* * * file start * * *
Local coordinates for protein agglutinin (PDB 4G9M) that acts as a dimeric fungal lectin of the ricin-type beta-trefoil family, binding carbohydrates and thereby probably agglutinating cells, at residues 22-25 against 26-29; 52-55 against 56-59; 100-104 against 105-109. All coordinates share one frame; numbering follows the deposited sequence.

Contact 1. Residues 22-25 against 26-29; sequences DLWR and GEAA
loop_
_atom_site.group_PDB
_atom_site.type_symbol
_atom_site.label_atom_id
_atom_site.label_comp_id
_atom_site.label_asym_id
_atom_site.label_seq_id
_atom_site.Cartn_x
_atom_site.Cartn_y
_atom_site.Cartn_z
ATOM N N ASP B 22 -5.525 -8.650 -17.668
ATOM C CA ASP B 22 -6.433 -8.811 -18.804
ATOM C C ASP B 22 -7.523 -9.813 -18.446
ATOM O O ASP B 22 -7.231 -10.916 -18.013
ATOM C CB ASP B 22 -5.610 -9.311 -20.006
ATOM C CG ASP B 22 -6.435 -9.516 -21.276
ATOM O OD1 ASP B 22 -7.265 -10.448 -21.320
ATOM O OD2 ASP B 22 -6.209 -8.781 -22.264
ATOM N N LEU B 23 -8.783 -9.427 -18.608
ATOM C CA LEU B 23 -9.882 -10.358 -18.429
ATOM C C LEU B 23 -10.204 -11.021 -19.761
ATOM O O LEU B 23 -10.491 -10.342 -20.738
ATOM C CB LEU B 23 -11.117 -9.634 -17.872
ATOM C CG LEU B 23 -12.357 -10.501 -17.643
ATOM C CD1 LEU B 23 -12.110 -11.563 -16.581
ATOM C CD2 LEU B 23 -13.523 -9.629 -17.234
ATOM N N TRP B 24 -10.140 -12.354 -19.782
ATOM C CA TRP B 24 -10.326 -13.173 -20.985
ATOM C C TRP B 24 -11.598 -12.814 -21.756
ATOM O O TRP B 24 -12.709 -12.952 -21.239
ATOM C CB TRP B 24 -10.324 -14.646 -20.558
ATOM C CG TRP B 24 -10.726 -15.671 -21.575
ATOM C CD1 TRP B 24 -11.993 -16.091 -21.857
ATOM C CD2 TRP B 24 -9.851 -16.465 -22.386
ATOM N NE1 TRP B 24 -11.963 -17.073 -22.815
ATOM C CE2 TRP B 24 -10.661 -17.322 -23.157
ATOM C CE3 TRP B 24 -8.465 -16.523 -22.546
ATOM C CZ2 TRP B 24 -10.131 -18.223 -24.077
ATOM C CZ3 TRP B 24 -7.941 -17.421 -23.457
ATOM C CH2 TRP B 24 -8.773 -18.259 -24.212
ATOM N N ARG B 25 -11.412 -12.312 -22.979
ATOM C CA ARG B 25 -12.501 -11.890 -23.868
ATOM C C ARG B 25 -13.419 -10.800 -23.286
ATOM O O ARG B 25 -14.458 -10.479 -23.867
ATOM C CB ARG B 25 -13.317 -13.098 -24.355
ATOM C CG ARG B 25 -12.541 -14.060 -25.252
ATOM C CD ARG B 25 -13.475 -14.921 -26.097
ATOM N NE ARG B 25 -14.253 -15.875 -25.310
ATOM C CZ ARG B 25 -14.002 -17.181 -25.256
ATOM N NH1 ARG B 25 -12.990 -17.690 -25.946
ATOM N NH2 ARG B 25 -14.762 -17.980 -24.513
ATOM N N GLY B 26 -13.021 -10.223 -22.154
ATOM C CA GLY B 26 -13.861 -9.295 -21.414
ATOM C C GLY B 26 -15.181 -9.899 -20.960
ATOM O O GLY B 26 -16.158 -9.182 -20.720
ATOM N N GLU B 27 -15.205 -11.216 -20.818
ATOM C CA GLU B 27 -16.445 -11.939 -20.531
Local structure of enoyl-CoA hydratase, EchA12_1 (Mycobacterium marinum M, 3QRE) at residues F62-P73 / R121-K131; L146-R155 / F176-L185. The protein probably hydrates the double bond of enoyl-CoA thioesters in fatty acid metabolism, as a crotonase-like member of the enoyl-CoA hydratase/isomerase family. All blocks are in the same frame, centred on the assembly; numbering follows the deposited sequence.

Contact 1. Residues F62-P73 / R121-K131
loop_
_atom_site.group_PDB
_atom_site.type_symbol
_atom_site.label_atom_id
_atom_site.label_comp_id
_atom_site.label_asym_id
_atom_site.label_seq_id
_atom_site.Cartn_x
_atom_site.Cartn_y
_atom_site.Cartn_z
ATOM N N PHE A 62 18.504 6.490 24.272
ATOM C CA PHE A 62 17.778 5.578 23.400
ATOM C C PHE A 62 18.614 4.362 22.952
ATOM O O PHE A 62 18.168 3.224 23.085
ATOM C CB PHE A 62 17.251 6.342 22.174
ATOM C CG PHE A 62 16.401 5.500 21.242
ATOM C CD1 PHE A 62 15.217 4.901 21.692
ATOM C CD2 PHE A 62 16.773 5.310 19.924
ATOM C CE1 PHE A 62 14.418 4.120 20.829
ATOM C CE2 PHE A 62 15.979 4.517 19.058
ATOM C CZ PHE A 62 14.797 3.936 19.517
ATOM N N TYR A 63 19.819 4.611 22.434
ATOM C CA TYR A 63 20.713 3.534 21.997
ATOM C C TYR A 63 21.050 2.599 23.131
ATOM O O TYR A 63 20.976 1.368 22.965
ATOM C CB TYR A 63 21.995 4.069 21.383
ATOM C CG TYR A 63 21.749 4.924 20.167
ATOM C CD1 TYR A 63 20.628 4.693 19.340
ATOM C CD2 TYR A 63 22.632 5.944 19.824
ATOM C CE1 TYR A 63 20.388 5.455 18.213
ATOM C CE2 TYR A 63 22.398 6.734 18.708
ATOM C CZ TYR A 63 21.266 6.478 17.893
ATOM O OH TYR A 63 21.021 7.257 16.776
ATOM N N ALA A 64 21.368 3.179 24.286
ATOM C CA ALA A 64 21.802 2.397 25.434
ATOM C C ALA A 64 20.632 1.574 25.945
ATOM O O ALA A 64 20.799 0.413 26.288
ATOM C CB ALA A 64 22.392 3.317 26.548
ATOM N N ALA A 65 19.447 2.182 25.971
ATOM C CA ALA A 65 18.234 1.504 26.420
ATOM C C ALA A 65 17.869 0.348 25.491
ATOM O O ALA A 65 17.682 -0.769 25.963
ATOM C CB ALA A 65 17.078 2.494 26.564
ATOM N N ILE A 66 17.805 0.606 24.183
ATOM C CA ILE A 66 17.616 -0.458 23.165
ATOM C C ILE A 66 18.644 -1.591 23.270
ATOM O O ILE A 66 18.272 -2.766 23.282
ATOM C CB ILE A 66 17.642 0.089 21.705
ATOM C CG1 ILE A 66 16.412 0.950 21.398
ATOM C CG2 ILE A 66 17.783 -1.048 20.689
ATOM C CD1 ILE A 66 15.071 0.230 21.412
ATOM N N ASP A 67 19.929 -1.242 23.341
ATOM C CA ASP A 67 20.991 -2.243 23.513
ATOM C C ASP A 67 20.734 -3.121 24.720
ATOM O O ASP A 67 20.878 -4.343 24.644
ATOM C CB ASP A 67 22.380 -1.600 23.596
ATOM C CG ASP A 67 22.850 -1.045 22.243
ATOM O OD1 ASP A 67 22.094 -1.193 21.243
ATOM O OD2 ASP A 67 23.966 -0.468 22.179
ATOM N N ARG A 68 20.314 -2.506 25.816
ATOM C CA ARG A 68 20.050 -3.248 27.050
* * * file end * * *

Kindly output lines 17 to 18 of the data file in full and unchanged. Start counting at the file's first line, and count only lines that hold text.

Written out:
ATOM C CB ASP B 22 -5.610 -9.311 -20.006
ATOM C CG ASP B 22 -6.435 -9.516 -21.276